Maybe it’s because I’ve only just noticed it, but it seems to me that now more than ever I am noticing athlete’s agent’s names in print whenever a story has something to do with negotiations. Again, maybe I’m wrong, but it seems like a new phenomenon. And it seems deliberate.
I know, for example, that Daunte Culpepper‘s agent is Mason Ashe, Fred Smoot‘s agent is James "Bus" Cook, Bryant McKinnie‘s agent is Ben Dogra, Troy Williamson is represented by David Canter and Ethan Lock has Erasmus James as a client. I know these agents names simply because I read stories about the players’ contract negotiations.
I don’t recall ever knowing players’ agents before this year. I suspect that’s because the agents figured out that it was a good PR move to get their names in print.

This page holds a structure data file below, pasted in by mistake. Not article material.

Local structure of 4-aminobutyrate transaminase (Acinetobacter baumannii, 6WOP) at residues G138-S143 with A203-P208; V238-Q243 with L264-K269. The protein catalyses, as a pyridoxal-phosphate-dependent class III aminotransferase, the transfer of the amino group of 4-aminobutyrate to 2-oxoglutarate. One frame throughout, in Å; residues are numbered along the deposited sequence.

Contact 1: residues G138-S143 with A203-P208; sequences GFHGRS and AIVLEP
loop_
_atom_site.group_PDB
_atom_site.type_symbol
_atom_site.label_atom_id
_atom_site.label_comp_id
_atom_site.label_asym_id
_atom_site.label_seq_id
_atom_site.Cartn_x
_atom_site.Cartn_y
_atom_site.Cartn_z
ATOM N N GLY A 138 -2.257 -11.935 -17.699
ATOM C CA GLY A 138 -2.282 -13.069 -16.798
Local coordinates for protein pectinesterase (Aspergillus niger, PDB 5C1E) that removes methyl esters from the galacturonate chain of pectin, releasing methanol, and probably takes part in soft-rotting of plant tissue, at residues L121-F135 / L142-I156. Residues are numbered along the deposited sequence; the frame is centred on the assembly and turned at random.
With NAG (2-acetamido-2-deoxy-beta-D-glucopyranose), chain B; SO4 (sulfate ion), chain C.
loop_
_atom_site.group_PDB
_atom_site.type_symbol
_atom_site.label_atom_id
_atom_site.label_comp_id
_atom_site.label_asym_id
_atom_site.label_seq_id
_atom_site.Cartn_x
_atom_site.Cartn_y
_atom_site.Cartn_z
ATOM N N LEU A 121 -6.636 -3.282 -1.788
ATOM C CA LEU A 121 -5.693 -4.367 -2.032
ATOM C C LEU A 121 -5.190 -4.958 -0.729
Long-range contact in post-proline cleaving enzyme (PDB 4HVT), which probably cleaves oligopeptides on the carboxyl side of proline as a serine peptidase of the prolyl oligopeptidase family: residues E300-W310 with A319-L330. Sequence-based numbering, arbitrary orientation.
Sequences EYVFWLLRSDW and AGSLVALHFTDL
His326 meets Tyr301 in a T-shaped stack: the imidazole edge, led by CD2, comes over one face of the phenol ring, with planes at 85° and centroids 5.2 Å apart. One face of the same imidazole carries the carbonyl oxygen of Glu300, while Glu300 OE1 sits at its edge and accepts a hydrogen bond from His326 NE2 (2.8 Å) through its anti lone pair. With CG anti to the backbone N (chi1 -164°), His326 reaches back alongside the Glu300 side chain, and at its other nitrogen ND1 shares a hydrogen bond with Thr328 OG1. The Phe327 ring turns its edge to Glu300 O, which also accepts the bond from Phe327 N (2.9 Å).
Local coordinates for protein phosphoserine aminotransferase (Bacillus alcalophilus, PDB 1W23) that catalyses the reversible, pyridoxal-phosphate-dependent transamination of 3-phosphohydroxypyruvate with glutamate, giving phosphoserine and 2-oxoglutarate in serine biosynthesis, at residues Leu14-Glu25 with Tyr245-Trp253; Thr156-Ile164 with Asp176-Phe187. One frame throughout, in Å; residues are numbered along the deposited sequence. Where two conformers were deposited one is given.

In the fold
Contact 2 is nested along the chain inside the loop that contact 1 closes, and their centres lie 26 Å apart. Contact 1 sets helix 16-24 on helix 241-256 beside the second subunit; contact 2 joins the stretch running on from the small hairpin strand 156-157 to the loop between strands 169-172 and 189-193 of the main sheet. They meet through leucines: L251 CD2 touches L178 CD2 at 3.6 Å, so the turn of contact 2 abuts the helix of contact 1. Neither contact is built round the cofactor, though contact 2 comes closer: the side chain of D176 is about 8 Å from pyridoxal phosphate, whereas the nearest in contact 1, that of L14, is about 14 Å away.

It’s free advertising for the agents. With their names print alongside those of their clients, each rising generation of football players knows who represents whom and therefore, who might represent themselves. The rising celebrity of agents can also benefit the players themselves.
Just ask any Green Bay Packers fan who they are more angry at: hold-outs Javon Walker and Grady Jackson, or their superstar agent Drew Rosenhaus. Most fans will blame Rosenhaus for the player’s behavior, sparing the player the wrath of the fans and helping ease their transition when the hold-out ends.
Citing Rosenhaus, of course, is a double-edged sword. Rosenhaus is perhaps the perfect example of an agent who deliberately attracts the spotlight. He’s been the subject of an hour-long ESPN segment and his controversial tactics invite media attention to himself.
But as of today, is tactics appear to have backfired for his most high-profile client, Terrell Owens, who returned to practice with the Eagles today amid renewed media speculation that the team will not conceed to his demands.
Despite the Owens/Rosenhaus situation, the growing celebrity of agents is an interesting, and logical, phenomenon.